Many studies have suggested that an abundant olive oil diet lowers blood sugar levels and prevents several diseases that are very common in diabetic patients due to its effect on cholesterol.

Olive polyphenols9 have been credited with controlling blood sugar spikes that cause diabetes. Oleic acid in olives has been proven to facilitate glucose transport into cells.

Olives
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 Oleic acid has also been associated with significant reductions in blood pressure. Olives contain over 35 powerful phenolic compounds that have been shown to help with type 2 diabetes treatment.

Additionally, medical researchers suggest that olive polyphenols and oleuropein avoid fatty acid oxidation and help lower cholesterol. 

Olives are a low-calorie and low-carb fruit, so you can enjoy 5–6 olives as an appetizer before every meal to maintain your blood sugar levels.

9. Olives Improve Brain Health

Consuming more olives or olive products may help improve brain fitness and lower the risk of brain-related diseases such as Alzheimer’s, dementia, and Parkinson’s.

 The human brain comprises 60% fat, and the healthy monounsaturated fats in olives boost brain health and mental well-being.

Olive polyphenols are known to improve memory by reducing stress in the brain. Olives are particularly rich in vitamins E and A and antioxidants. 

These compounds fight inflammation and neutralize the harmful narrowing of blood vessels. Another limited study from Australia indicated that olives might also help battle depression, another mental illness.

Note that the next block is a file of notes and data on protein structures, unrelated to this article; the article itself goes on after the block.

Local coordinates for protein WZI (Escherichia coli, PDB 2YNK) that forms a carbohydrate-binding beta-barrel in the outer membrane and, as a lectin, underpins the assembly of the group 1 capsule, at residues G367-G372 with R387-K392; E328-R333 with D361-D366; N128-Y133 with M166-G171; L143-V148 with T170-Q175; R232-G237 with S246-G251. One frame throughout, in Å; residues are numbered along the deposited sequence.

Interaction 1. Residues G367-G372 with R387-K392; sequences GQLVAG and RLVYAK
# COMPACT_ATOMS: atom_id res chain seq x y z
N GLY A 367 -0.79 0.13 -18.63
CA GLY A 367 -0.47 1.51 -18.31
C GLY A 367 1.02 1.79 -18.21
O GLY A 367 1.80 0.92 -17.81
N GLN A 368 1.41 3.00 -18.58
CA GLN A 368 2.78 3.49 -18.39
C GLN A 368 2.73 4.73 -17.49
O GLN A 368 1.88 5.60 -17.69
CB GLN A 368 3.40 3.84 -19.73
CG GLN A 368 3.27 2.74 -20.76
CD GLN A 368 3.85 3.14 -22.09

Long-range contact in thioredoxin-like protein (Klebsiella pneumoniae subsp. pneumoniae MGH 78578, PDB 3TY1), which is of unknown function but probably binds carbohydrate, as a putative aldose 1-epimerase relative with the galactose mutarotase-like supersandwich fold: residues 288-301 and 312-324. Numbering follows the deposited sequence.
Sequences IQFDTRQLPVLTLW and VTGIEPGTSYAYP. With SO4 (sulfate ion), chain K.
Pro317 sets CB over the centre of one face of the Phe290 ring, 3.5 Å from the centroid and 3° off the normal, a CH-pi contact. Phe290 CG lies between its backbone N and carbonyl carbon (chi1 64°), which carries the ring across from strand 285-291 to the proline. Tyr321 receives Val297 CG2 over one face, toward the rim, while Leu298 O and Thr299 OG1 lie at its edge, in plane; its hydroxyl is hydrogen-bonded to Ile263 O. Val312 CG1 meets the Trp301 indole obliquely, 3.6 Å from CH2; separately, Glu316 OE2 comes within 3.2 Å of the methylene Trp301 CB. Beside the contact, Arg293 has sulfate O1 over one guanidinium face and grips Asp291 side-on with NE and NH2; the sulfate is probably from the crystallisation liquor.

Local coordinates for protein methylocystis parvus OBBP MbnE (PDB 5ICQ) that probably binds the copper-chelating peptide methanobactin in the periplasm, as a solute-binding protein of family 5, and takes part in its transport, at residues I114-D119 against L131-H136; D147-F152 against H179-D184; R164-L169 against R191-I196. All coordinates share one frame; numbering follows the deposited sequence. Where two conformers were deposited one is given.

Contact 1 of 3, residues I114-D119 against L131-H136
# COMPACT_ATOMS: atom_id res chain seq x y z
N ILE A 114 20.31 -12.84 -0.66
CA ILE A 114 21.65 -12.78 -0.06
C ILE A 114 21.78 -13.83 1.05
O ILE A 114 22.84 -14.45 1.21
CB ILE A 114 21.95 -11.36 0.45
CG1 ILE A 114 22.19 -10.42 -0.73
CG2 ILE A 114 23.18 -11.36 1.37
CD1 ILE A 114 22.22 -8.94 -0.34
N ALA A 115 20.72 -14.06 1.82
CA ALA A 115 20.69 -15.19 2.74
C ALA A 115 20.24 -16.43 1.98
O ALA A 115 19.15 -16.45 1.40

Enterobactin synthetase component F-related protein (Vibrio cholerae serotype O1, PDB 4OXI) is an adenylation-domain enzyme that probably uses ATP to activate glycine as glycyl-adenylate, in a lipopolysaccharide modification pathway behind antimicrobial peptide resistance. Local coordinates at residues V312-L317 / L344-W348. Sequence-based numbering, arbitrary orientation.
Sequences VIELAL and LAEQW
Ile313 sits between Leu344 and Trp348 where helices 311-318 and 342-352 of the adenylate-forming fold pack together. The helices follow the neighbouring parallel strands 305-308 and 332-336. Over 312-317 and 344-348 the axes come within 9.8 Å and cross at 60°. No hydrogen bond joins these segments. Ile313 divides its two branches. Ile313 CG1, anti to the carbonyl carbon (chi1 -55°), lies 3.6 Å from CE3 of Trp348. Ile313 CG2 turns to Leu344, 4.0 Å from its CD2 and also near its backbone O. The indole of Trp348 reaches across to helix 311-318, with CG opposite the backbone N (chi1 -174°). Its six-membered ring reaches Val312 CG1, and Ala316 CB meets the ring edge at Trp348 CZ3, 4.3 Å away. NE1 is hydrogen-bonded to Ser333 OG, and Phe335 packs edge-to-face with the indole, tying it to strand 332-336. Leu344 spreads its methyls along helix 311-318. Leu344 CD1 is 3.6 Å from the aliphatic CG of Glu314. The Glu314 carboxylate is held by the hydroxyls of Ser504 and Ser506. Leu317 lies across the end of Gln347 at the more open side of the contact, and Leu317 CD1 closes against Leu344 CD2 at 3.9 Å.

Vitamin K in olive oil plays an important role in keeping our brains sharp as we age. 

It can also improve the ability to remember words, which is a big problem in old age. Olives can also help prevent Alzheimer’s disease.

Olives
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10. Olives improve digestive health

As olives are a fermented food, they are rich in gut-healthy bacteria and enzymes. 

Fresh olives taste very bitter due to a bitter compound called oleuropein if consumed directly from the tree. This bitterness is removed by alkaline treatment or stored in brine or salt water, fermentation, and acidification.

These processes make the olive abundant in “lactobacillus”—a type of gut-friendly bacteria. 

Consuming olives provides you with plenty of this gut-friendly bacteria that increase the health of your gut microbiome and digestive system and may enhance your immunity. 

The antioxidants you get when you eat olives have been proven to fight bacteria that cause stomach and airway infections.

Olives promote good cholesterol in our bodies and contain a good amount of fibre, which is necessary for digestive tract health and easy, healthy movement of food in the system.